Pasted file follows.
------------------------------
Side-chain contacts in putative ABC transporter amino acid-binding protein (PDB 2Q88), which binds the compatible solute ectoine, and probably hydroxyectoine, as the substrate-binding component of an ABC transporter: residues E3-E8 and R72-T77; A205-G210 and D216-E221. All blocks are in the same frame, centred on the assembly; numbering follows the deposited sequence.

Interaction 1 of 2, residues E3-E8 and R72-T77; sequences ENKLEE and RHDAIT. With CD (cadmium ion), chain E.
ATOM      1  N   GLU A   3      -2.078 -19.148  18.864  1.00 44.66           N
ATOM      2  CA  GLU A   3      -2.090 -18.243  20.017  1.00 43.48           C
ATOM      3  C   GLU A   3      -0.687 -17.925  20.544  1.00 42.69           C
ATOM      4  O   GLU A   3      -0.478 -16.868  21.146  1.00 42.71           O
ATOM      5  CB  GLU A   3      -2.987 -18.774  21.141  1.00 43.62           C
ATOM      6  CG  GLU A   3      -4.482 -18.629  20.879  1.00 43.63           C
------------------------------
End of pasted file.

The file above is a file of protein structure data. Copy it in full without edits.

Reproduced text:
Side-chain contacts in putative ABC transporter amino acid-binding protein (PDB 2Q88), which binds the compatible solute ectoine, and probably hydroxyectoine, as the substrate-binding component of an ABC transporter: residues E3-E8 and R72-T77; A205-G210 and D216-E221. All blocks are in the same frame, centred on the assembly; numbering follows the deposited sequence.

Interaction 1 of 2, residues E3-E8 and R72-T77; sequences ENKLEE and RHDAIT. With CD (cadmium ion), chain E.
ATOM      1  N   GLU A   3      -2.078 -19.148  18.864  1.00 44.66           N
ATOM      2  CA  GLU A   3      -2.090 -18.243  20.017  1.00 43.48           C
ATOM      3  C   GLU A   3      -0.687 -17.925  20.544  1.00 42.69           C
ATOM      4  O   GLU A   3      -0.478 -16.868  21.146  1.00 42.71           O
ATOM      5  CB  GLU A   3      -2.987 -18.774  21.141  1.00 43.62           C
ATOM      6  CG  GLU A   3      -4.482 -18.629  20.879  1.00 43.63           C